At Eastleigh I put on my headphones and disappear into my own world, missing an announcement that says my train has changed destination. That is why, after a diversionary ride though Hampshire, I have ended up here, in the Upper Crust on Southampton Central with an hour to spare, sitting by the window eating a mozzarella and tomato baguette. It occurs to me I could tell the story of my life through stations in Southern England. I leaf though memories of Southampton Central starting in 1983: I am on the way to Radio Solent; young and nervous; about to be interviewed about my music; first time on the radio; I have travelled all the way from Kent; someone I know hears my voice as he is driving and is so suprised he nearly crashes on a roundabout.
This time I wait until the train has left Southampton before I put on my headphones. I look out of the window as we pass from the fields of Hampshire to the wide open spaces of Wiltshire, the flatlands of Somerset and down to the Devon coast at Dawlish, where the tide is in and the sea calm under drab, grey, Saturday skies.
I have a cup of tea at Newton Abbot (2012: a winter’s night watching rain falling in the darkness beyond the platform canopy) then arrive at Totnes (2002: first family holiday after my father died) where Anne is waiting outside.
Anne came on a playwriting course I taught last year and we catch up as she drives me to her home in Salcombe. Somewhere in between the sun comes out but I don’t really notice as I am so busy talking, then being introduced to Anne’s artist husband Stephen, then discovering his paintings lining the walls, so I am not prepared for what I see when I am taken onto the balcony. We are high up on a hillside overlooking the town and the view takes my breath away. Patchwork fields taper to the distance, wooded slopes drop to the estuary, yachts are tethered to moorings in still water, tiny specks of sheep line distant hills and all of this under the most incredibly blue sky that seems to have appeared out of nowhere. The whole house seems full of light with stunning vistas from every window. I take advantage of the late afternoon lull to walk down the steep hill to the waterside and and linger in the holiday atmosphere of the town. Back at the house Sarah arrives from Cardiff and I lead her out onto the balcony to enjoy her taking in the view.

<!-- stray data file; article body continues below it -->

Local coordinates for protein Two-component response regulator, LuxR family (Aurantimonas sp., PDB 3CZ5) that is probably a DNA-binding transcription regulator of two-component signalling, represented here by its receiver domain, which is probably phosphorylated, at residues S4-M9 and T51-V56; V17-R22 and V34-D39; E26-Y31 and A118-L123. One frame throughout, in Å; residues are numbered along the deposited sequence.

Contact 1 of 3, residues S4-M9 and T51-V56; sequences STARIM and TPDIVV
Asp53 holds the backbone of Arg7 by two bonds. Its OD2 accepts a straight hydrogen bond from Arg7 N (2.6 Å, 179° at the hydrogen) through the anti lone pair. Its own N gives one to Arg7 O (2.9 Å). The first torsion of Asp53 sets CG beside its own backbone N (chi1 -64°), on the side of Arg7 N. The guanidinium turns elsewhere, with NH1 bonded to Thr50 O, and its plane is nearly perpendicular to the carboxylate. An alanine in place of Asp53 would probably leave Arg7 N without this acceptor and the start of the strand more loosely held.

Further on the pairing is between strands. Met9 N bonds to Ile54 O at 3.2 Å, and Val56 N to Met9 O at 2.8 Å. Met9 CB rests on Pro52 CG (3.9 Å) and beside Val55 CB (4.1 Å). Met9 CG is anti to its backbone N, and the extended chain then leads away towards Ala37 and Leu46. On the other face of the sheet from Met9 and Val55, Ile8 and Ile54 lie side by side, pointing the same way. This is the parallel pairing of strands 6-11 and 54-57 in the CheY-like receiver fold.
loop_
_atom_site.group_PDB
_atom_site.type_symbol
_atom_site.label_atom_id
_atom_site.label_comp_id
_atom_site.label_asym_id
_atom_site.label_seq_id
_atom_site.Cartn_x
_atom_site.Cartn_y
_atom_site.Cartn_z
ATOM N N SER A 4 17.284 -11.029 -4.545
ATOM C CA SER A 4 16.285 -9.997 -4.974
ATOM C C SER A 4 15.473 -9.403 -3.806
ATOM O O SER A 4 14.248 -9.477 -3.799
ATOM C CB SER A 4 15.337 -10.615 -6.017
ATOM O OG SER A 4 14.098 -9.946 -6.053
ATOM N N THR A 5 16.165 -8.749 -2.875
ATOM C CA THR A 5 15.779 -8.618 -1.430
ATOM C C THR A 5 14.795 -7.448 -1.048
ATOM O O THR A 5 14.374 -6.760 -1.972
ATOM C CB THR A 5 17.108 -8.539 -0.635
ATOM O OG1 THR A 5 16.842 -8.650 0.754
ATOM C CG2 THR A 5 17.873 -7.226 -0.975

Anne and Stephen are having a party tonight. Guests start to arrive and cluster in the kitchen, eating and drinking. I am getting used to the feeling of not wanting to engage in conversation before I begin, so disappear into my room to tinker with the guitar, then lay still, listening to distant conversations. The party splits in two with those who want to carry on drinking (I don’t blame them) staying in the kitchen. The rest of us assemble in the living room and I begin.
Afterwards Sarah I walk to the town and sit outside a pub enjoying the feeling that follows the work of the day being done. Back at the house most people have gone, but someone asks if I will play some more, so I go back to the living room and carry on. The evening ends with Sarah and another party guest dancing to a song about my grandfather, who went to Australia to be a sheep farmer after the First World War, but came back again when my grandmother refused to join him. It is good to think that his adventures are fuelling my own, here in deepest Devon, a hundred years down the line.
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